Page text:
Monuments of a different type honor civil rights heroes at Lawrence exhibition

The image of Claudetta Colvin and the story of her contributions to the Civil Rights movement are incorporated in one of eight quilted swing coats from the series Tributes

As bronze statues of Confederate figures are creating national controversy, there’s hope that a Lawrence exhibition featuring quilts and textiles of civil rights heroes will bring people together.

Names like Claudetta Colvin, Ella Josephine Baker and Ida Mae Holland don’t jump from the pages of history books with quite the same frequency as those of Rosa Parks or Martin Luther King Jr., but they are featured at a new exhibition about race and culture at the University of Kansas’ Spencer Museum of Art.

The exhibition, “Narratives of the Soul,” brings together textile art from local and regional artists, as well as work from the Spencer Museum’s collection. It is presented in conjunction with the national touring exhibition of “And Still We Rise: Race, Culture and Visual Conversations.”

Free State junior Makayla Zolman studies Faith Ringgold's Flag

On the north wall of the central court gallery are eight quilted swing coats from artist Patricia A. Montgomery’s collection, “Tribute to Civil Rights Movement Heroines.” Each coat tells the story of an unsung female figure from the era, such as Daisy Bates, who played an integral role in serving as an adviser and facilitator to a group of black high school students known as “The Little Rock Nine,” who were the first to integrate Little Rock Central High School in 1957 amid extreme pressure to do otherwise.

Some of the stories of the women are presented in handwritten, biographical form; others tell their stories through anecdotes and imagery from the civil rights movement incorporated into the various quilted patterns.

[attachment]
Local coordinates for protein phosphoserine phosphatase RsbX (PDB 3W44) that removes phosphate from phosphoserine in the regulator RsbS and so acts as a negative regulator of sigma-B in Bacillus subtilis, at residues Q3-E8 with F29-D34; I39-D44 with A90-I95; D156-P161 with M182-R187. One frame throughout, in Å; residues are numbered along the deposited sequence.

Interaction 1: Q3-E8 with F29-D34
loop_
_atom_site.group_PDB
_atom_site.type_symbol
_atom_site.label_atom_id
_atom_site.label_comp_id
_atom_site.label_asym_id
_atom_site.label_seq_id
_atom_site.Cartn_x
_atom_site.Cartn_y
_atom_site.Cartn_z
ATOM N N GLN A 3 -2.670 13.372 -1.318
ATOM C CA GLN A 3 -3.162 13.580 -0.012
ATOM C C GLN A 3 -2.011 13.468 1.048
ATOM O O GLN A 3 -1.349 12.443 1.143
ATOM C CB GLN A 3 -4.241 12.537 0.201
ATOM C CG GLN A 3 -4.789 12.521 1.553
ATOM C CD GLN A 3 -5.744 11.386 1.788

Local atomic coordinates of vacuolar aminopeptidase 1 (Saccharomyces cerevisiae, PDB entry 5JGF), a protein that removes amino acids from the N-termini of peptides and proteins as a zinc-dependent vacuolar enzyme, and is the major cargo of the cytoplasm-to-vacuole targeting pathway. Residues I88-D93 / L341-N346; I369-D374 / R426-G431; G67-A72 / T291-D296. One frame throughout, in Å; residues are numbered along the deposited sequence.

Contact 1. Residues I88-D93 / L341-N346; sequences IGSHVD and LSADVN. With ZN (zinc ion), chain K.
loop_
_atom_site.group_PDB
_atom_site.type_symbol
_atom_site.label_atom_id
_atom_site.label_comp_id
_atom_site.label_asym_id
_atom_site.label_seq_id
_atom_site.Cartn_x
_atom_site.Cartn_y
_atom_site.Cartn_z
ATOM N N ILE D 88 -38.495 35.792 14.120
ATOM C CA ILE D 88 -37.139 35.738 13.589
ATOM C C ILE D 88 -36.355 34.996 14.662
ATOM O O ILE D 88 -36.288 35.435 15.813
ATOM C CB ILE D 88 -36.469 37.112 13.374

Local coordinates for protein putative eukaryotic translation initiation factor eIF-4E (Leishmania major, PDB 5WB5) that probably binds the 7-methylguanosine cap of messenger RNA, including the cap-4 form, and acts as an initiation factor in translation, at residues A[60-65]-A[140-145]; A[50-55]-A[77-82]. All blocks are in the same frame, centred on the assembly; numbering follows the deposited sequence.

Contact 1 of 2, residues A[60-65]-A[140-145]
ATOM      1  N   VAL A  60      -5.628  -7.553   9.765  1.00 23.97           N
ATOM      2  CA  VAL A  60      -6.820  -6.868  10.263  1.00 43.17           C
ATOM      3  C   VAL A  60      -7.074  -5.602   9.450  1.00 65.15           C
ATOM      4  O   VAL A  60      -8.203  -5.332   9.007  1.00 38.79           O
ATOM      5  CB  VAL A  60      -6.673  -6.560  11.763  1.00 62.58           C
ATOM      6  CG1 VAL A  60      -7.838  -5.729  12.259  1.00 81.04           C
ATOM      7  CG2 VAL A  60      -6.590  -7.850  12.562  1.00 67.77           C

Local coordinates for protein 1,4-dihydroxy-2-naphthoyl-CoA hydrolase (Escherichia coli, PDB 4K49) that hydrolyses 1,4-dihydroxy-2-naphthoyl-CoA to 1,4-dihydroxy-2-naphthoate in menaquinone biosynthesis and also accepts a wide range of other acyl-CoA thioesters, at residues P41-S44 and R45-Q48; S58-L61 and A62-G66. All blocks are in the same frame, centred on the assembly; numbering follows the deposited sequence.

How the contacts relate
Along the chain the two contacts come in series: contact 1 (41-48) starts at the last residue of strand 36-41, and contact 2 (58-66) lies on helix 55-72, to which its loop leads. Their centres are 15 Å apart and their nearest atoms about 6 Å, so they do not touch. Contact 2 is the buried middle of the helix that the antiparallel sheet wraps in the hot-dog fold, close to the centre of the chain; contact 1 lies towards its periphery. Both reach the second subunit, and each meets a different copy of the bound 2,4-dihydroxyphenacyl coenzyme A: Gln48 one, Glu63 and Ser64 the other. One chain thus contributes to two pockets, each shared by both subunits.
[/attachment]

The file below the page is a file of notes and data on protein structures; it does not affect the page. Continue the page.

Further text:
“These are specific individuals who had a real impact on the creation of Civil Rights and equal justice for all,” said Susan Earle, curator of European and American Art at the Spencer Museum. “These are real, specific individuals, who made incredible contributions to the creation of equal justice in the civil rights movement, and we don’t always know what they did. I think it’s really important that these stories get told.”

On the west wall is a centerpiece of the exhibition: artist Faith Ringgold’s “Flag Story Quilt,” which is an American flag rendered in tie-dyed fabric by Marquetta Johnson. It uses human head profiles to represent the stars of the flag. Within the white stripes, a fictional story is told of Memphis Cooly, who returns from combat in Vietnam a quadriplegic and is accused of the rape and murder of a white woman.

A quilt by Lawrence artist Marla Jackson, Still

“It’s pretty bold and strong,” Earle said. “She’s going head-on into something that people normally would not alter or mess with. She’s completely humanized the flag. It’s a way of, you could say, kind of reclaiming the U.S. as home and also at the same time implicating some of the mechanism or structures of American society as being part of what would have caused a story like poor Memphis Cooly to have happened.”

Across the gallery from Ringgold’s piece is Lawrence artist Marla Jackson’s “Still We Rise,” which depicts the events of Quantrill’s Raid on Lawrence on Aug. 21, 1863. Adjacent to it is NedRa Bonds’ “Separate is Not Equal,” which pays tribute to those involved with the landmark Brown v. Board of Education case that led to the integration of public schools.

“This exhibition represents about seven years of putting this together, the imagery in my mind … and the years and years of working on historical quilts from a black perspective,” Jackson said. “These are tough subjects.”

As far as what viewers will take with them from the exhibition, Jackson has sewn into her quilt a bit of text expressing hope that it will “spark new conversations about race relations.”

Adding to that idea, Earle said, “These artists are just really so gifted at being able to share their experiences, their sense of community, their participations in the difficult histories in this country and at times trying to bring forth a more hopeful kind of a story, but not flinching from the terrible histories that they are trying to address.”

The exhibition will continue through Sept. 17.